The Legacy of Jimmy Carter: The Preacher from Plainsi
X
October 01, 2014 10:45 AM
It is common in the United States to see tourists flock to sites associated with America's presidents. Some are privately owned and others are run by the National Park Service or the National Archives -- but most have helped draw business and people into the towns and cities where they are located. As VOA’s Kane Farabaugh reports, there is one particular presidential hometown that is unique in what it has to offer those who make the trip.
Video

Video The Legacy of Jimmy Carter: The Preacher from Plains

It is common in the United States to see tourists flock to sites associated with America's presidents. Some are privately owned and others are run by the National Park Service or the National Archives -- but most have helped draw business and people into the towns and cities where they are located. As VOA’s Kane Farabaugh reports, there is one particular presidential hometown that is unique in what it has to offer those who make the trip.
Video

Video Hong Kong Protests Draw New Supporters on National Holiday

On the 65th anniversary of the founding of Communist China, Hong Kong protesters are hoping to stage the largest pro-democracy demonstration since the 1989 Tiananmen protests. VOA's Brian Padden visited one of the protest sites mid-day, when the atmosphere was calm and where the supporters were enthusiastic about joining what they are calling the umbrella revolution.
Video

Video India's PM Continues First US Visit

India's prime minister is on his first visit to Washington, to strengthen political and economic ties between the world's oldest and the world biggest democracies. He came to the U.S. capital from New York, the first stop on his five-day visit to the country that denied him an entry visa in the past. From Washington, Zlatica Hoke reports Modi seemed most focused on attracting foreign investment and trade to increase job opportunities for his people.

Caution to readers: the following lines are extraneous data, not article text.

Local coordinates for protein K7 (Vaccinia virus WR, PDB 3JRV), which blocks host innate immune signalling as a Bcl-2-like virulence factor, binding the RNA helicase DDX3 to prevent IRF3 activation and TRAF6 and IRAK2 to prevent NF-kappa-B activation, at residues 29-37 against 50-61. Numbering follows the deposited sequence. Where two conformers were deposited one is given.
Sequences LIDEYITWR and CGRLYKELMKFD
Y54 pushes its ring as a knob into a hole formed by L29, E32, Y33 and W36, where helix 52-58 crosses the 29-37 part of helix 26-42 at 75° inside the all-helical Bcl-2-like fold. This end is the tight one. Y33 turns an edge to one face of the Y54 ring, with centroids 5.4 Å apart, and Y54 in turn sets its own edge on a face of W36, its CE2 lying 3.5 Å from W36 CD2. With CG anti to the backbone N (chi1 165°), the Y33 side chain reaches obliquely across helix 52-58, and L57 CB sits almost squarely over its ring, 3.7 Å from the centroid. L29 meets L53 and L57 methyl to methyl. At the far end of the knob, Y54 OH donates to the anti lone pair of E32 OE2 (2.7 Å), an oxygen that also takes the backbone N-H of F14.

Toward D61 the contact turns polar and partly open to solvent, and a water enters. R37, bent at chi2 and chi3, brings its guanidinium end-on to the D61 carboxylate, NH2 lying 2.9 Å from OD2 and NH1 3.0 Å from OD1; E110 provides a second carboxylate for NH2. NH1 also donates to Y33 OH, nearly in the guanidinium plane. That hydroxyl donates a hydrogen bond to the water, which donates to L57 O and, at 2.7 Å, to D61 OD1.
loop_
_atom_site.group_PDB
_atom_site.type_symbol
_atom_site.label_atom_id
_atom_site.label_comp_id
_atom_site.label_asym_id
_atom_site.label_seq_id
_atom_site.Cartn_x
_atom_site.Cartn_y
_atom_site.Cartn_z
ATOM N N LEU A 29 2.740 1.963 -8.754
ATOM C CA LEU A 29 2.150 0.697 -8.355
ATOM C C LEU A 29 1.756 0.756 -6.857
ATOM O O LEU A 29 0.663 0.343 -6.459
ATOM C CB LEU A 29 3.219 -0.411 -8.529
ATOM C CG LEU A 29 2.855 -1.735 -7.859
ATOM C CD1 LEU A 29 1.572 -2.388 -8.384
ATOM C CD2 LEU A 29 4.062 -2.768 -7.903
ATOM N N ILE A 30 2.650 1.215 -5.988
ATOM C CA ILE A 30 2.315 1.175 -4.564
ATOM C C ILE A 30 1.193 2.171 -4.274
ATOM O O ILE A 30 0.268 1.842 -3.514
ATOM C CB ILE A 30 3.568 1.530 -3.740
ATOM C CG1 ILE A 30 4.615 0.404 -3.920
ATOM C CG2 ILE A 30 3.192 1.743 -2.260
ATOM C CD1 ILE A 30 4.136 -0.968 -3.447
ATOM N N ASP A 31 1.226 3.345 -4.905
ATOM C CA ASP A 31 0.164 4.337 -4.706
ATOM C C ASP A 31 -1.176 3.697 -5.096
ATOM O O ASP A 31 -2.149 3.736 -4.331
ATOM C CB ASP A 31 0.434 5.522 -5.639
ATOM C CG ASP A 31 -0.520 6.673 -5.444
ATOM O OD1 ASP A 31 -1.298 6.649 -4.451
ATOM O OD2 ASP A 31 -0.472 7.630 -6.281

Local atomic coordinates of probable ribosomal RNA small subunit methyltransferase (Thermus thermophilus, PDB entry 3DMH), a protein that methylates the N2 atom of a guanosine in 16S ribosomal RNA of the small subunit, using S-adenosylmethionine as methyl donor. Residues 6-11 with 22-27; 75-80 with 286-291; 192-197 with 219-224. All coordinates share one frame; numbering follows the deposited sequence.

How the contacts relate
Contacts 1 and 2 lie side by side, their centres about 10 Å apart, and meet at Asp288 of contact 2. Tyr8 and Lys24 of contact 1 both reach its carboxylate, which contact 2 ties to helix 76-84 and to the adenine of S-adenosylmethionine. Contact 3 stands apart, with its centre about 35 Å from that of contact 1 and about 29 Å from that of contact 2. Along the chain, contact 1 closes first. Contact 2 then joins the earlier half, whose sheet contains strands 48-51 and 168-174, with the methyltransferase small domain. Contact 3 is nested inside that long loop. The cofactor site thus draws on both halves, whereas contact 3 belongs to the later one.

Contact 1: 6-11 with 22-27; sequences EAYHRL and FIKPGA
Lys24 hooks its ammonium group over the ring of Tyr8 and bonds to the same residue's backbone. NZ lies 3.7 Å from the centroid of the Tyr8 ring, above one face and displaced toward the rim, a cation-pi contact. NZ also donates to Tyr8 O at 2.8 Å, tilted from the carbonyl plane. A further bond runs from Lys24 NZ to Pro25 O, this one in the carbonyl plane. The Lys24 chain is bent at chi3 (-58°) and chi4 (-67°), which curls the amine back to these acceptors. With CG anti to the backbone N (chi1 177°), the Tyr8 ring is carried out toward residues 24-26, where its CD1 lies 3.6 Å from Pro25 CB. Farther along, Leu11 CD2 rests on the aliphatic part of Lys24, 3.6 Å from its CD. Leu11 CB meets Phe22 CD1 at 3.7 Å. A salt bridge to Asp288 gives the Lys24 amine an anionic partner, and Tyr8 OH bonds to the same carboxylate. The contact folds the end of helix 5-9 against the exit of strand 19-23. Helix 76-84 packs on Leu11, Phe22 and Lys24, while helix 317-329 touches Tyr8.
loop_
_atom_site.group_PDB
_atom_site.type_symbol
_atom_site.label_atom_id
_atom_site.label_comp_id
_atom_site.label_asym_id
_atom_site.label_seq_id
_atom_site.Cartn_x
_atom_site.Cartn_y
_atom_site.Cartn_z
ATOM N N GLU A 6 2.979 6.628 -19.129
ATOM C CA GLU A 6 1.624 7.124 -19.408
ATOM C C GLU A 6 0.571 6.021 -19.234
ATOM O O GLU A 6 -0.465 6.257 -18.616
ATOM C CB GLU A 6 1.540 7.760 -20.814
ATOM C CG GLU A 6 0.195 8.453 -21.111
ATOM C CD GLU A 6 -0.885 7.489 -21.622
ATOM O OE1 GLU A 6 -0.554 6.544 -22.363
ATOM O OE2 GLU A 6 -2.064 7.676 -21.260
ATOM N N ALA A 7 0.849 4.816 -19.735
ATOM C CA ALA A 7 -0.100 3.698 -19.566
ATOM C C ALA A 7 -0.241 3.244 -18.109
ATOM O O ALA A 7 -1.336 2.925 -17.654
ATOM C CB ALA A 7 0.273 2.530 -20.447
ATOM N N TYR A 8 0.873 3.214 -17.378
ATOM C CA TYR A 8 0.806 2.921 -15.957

Video

Video Malaysia Struggles to Stop People Joining Jihad

Malaysian authorities say militant groups like the so-called "Islamic State" have used social media to entice at least three dozen Malaysian Muslims to fight in what they call "jihad" in Syria and Iraq. As Mahi Ramkrishnan reports from Kuala Lumpur, counterterrorism police are deeply worried about what could happen when these militants return home.
Video

Video Could US Have Done More to Stop Rise of Islamic State?

President Obama says airstrikes against Islamic State militants in Syria will likely continue for some time because, in his words, "there is a cancer that has grown for too long." So what if President Obama had acted sooner in Syria to arm more-moderate opponents of both the Islamic State and the Syrian government? VOA State Department Correspondent Scott Stearns reports from the United Nations.
Video

Video Treasure Hunters Seek 'Hidden Treasure' in Central Kenya

Could a cave in a small village in central Kenya be the site of buried treasure? A rumor of riches, left behind by colonialists, has some residents dreaming of wealth, while others see it as a dangerous hoax. VOA's Gabe Joselow has the story.
Video

Video Ebola Patients Find No Treatment at Sierra Leone Holding Center

At a holding facility in Makeni, central Sierra Leone, dozens of sick people sit on the floor in an empty university building. They wait in filthy conditions. It's a 16-hour drive by ambulance to Kailahun Ebola treatment center. Adam Bailes was there and reports on what he says are some of the worst situations he has seen since the beginning of this Ebola outbreak. And he says it appears case numbers may already be far worse than authorities acknowledge.
Video

Video Identifying Bodies Found in Texas Border Region

Thousands of immigrants have died after crossing the border from Mexico into remote areas of the southwestern United States in recent years. Local officials in south Texas alone have found hundreds of unidentified bodies and buried them in mass graves in local cemeteries. Now an anthropologist and her students at Baylor University have been exhuming bodies and looking for clues to identify them. VOA’s Greg Flakus has more from Waco, Texas.
Colonel Steve ‘Spiros’ Pisanos left Greece and came to the U.S. to learn to fly. He flew fighters for the Allies in World War II, narrowly escaping death multiple times.Colonel Steve ‘Spiros’ Pisanos left Greece and came to the U.S. to learn to fly. He flew fighters for the Allies in World War II, narrowly escaping death multiple times.

AppleAndroid